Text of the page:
July 12th, 1690

Today marks the 327th anniversary of the Battle of the Boyne in County Meath, Ireland. The forces of the deposed and Catholic King James II of England were defeated by those of the Protestant Dutch Prince William of Orange, who with his wife Mary II had acceded to the crowns of England and Scotland.

It’s a vaguely interesting bit of history, but does anyone care enough to hold hundreds of parades? Thousands of Orange Order men and women in Ireland, Scotland and around the world do, and today is their day to march to celebrate the event. Briefly, the Orange Order is pro-Protestant, pro-union with Britain, quite conservative, and to quote their pledge, they “…oppose the fatal errors and doctrines of the Church of Rome and other Non-Reformed faiths…”

In the past, the July 12th parades marched through Catholic neighborhoods, inciting violence between marchers and residents. Today they went through a Catholic neighborhood in the north of Belfast with little attention from the residents and no violence, thanks to ongoing community work on both sides and the 1998 Belfast Peace Agreement.

However, there were too many bonfires burning effigies of the late Martin McGuinness in a mock coffin (an Irish Republican Army officer in his youth, McGuinness became a disciple of Nelson Mandela, a friend of former foe the Rev. Ian Paisley, the founder of the Democratic Unionist Party, and like Paisley, a peacemaker late in life),the Tricolour flag of the Republic of Ireland, and other representations of Republicanism, but there was no violence reported against a living person.

There’s a new element to this story now, and that’s the 1 billion pound bribe UK Prime Minister Teresa May and her Conservative/Tory Party gave to the Northern Irish Democratic Unionist Party, which won less than 1% of the recent UK election to the Westminster Parliament, but won the most seats in the Northern Irish Parliament, Stormont. The DUP, like the Orange Order, is pro-Union with Britain, pro-Protestantism and very conservative, but the DUP also is anti-climate change, anti-abortion, anti-the 1998 Peace Agreement and anti-same sex marriage (which the Orange Order most likely is as well), the latter in line with the lack of legality and recognition of same sex marriage in Northern Ireland today.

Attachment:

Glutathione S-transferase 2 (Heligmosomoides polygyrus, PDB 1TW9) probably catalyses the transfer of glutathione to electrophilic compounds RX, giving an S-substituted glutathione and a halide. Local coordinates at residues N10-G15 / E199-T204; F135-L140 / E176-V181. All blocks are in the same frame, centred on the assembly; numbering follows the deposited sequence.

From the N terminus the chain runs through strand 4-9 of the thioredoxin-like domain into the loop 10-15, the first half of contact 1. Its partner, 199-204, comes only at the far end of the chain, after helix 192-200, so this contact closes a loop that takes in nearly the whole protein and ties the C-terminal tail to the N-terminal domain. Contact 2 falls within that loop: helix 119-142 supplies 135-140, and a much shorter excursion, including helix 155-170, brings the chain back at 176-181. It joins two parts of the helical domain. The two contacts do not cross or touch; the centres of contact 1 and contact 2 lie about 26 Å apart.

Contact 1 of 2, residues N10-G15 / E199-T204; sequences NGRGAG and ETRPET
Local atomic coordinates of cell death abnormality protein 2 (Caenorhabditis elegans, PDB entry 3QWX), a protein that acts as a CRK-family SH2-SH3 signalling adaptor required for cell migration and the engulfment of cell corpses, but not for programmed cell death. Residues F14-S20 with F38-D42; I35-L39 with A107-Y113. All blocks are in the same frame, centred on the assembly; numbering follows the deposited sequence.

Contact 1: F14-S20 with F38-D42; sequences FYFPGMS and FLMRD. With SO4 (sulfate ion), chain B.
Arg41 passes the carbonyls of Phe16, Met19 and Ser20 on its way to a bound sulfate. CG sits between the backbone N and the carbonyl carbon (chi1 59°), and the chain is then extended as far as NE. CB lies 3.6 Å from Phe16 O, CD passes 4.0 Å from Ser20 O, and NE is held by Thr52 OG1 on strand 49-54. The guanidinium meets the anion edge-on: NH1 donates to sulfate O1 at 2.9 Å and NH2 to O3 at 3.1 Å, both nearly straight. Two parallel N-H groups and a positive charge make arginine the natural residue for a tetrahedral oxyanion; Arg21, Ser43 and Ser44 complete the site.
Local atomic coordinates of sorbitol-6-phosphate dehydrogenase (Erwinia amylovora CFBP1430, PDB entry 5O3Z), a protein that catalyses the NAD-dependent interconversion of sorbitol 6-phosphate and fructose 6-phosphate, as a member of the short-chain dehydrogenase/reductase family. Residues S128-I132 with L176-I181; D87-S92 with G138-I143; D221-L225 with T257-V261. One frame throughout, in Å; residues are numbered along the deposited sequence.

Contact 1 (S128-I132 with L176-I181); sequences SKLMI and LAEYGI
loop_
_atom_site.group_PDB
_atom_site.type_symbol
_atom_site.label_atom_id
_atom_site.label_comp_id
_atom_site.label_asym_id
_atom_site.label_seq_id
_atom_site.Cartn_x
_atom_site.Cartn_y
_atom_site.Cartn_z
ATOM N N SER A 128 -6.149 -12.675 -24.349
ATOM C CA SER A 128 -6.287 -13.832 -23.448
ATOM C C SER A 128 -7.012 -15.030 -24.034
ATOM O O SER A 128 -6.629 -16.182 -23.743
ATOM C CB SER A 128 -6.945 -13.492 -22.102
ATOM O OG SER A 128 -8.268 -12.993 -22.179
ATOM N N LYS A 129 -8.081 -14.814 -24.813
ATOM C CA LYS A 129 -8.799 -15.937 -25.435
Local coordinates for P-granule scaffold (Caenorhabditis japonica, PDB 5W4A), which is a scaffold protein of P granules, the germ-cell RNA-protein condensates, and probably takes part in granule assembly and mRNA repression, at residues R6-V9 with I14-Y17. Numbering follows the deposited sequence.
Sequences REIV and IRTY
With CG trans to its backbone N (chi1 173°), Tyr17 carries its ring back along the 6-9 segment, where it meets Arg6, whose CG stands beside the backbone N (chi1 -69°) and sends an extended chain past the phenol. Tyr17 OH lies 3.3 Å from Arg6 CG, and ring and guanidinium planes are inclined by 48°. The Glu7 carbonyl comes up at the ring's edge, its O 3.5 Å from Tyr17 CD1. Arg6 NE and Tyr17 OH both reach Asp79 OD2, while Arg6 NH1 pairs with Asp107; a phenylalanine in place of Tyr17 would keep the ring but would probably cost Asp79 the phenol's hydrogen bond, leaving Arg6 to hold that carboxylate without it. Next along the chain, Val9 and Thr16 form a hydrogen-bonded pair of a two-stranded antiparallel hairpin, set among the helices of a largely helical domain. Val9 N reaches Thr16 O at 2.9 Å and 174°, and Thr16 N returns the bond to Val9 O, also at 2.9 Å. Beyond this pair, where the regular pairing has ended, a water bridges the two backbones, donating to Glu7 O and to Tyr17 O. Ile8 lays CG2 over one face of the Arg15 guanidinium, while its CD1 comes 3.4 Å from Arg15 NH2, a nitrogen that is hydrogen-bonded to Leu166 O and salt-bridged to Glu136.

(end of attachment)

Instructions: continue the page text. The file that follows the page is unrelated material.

May bribed the DUP to vote with the Tories in Westminster after she called a snap election last month to consolidate her base, only to end up hanging from a trapeze without a net (see my Brexit-themed posts of June 6 and June 14). The 2017 Tory manifesto (a depressing attack on the elderly, small children and their free lunches, immigrants and the National Health Service) does not address climate change at all, and since same-sex marriage is finally legal in Britain, it’s thankfully moot. Many Tories are appalled and exasperated with May’s disastrous strategies and this partnership with the retrograde DUP. British left-wing voters are not happy with the extra funding given to Northern Irish hospitals, while hospitals in the rest of the UK, already under considerable stress, will receive less.

The DUP may be viewed as heroes to some in Northern Ireland after their canny negotiation (should they negotiate Brexit for May?), they certainly hold the purse strings, and since they won Stormont last month, they hold the cards. Aligned as they are with the Orange Order, July 12th, 2018 may not be as peaceful as today was. A parade went through a Catholic neighborhood in North Belfast today, not around it, and there were bonfires all over Northern Ireland now being investigated as hate crimes. How far will the Orange Order push to return to the violence of the past, and how far will the DUP push back, and how can Teresa May and her government push at all, should the return to sectarian violence see the light of day? All parties should sit down and read the Belfast Peace Agreement to understand the benefits to keeping the fragile peace it wrought, and if they burn it up, the penalties to trade, the economies and the quality of life in each country that will result.